Chances are, the environment is already active (indicated by (cv)  preceding your bash prompt). Just in case, let’s workon  (activate) the environment:

Figure 4: We are “in” the cv virtual environment as is denoted by (cv) before the bash prompt. This is necessary prior to installing packages and compiling OpenCV 4.

Each time you wish to use the environment or install packages into it you should use the workon  command.

Now that our environment is activated, we can install NumPy:

Step #4: Compile OpenCV 4 for macOS

Compiling from source gives you the most control over your build as opposed to package managers such as pip, Homebrew, and Anaconda.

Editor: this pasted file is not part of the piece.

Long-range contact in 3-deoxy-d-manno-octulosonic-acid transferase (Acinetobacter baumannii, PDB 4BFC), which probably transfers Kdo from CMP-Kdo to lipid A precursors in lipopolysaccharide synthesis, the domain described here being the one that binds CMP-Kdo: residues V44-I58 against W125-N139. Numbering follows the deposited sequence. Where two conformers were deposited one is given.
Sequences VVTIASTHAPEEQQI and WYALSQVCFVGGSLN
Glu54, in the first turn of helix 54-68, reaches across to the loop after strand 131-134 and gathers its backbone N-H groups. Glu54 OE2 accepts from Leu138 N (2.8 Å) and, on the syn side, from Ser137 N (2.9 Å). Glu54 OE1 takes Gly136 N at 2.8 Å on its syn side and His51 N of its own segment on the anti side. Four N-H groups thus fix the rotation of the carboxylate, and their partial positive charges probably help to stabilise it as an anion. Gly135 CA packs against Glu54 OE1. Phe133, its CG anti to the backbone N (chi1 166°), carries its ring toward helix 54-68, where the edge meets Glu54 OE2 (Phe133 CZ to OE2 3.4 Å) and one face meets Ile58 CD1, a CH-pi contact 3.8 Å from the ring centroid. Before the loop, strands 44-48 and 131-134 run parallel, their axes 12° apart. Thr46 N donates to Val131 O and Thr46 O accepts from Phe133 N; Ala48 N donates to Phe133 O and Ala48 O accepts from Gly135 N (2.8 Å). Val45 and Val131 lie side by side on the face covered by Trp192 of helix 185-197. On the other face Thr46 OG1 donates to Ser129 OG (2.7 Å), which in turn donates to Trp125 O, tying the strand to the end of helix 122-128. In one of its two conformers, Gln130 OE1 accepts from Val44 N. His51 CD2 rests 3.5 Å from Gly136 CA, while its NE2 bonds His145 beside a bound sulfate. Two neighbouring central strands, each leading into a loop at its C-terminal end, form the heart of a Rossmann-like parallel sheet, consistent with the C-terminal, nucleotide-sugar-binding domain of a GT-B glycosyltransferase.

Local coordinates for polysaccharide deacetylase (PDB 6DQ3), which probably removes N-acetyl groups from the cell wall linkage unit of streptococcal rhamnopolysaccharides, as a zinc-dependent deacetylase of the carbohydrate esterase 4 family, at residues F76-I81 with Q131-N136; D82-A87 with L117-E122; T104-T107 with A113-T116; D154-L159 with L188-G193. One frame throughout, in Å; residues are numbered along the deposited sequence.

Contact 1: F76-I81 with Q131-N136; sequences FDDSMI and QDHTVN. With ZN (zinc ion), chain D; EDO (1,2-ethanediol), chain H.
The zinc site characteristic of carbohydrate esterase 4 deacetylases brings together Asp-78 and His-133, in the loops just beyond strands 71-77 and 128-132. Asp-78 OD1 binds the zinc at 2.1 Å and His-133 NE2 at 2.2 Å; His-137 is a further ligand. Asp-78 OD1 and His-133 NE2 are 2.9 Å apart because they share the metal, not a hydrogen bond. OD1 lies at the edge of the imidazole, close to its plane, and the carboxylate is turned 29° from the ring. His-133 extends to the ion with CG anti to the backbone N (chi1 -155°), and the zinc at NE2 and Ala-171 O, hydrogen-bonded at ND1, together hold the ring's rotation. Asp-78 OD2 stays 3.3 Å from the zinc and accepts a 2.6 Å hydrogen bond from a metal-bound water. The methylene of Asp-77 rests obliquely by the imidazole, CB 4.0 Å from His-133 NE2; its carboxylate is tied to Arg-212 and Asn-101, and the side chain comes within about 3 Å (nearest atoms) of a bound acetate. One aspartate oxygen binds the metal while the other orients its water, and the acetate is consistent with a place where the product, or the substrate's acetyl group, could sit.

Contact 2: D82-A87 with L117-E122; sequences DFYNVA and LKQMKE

Package managers are convenient for sure and I’ll cover them in a future installation tutorial, I just want to give you fair warning — while they appear easy on the surface, you won’t be able to get the latest revision of OpenCV and in some cases it won’t work well with virtual environments. You also might be missing features.

I still compile from source all the time and you should definitely learn how if you’re serious about working with OpenCV.

Download OpenCV 4

Let’s download OpenCV.

First, navigate to our home folder and download both opencv and opencv_contrib. The contrib repo contains extra modules and functions which we frequently use here on the PyImageSearch blog. You should be installing the OpenCV library with the additional contrib modules as well.

When you’re ready, just follow along to download both the opencv  and opencv_contrib  code:

Update 2018-09-25: OpenCV 4.0.0-alpha is released and I have removed the git clone  commands and replaced them with relevant wget  commands to download the source.